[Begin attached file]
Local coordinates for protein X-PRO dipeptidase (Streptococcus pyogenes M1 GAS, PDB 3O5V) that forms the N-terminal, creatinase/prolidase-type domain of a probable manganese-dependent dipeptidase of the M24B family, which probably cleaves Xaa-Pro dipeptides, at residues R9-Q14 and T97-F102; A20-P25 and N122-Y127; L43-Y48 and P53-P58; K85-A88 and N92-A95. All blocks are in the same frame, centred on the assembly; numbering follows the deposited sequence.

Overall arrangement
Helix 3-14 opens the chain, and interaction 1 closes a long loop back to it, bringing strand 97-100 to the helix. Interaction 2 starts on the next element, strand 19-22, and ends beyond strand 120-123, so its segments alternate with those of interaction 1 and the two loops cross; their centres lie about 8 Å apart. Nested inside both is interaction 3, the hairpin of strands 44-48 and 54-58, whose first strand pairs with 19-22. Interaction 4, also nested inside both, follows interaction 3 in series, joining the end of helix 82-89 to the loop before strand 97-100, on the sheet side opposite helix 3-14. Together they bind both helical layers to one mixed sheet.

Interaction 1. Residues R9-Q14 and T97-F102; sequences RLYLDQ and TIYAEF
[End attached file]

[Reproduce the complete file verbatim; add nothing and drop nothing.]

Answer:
Local coordinates for protein X-PRO dipeptidase (Streptococcus pyogenes M1 GAS, PDB 3O5V) that forms the N-terminal, creatinase/prolidase-type domain of a probable manganese-dependent dipeptidase of the M24B family, which probably cleaves Xaa-Pro dipeptides, at residues R9-Q14 and T97-F102; A20-P25 and N122-Y127; L43-Y48 and P53-P58; K85-A88 and N92-A95. All blocks are in the same frame, centred on the assembly; numbering follows the deposited sequence.

Overall arrangement
Helix 3-14 opens the chain, and interaction 1 closes a long loop back to it, bringing strand 97-100 to the helix. Interaction 2 starts on the next element, strand 19-22, and ends beyond strand 120-123, so its segments alternate with those of interaction 1 and the two loops cross; their centres lie about 8 Å apart. Nested inside both is interaction 3, the hairpin of strands 44-48 and 54-58, whose first strand pairs with 19-22. Interaction 4, also nested inside both, follows interaction 3 in series, joining the end of helix 82-89 to the loop before strand 97-100, on the sheet side opposite helix 3-14. Together they bind both helical layers to one mixed sheet.

Interaction 1. Residues R9-Q14 and T97-F102; sequences RLYLDQ and TIYAEF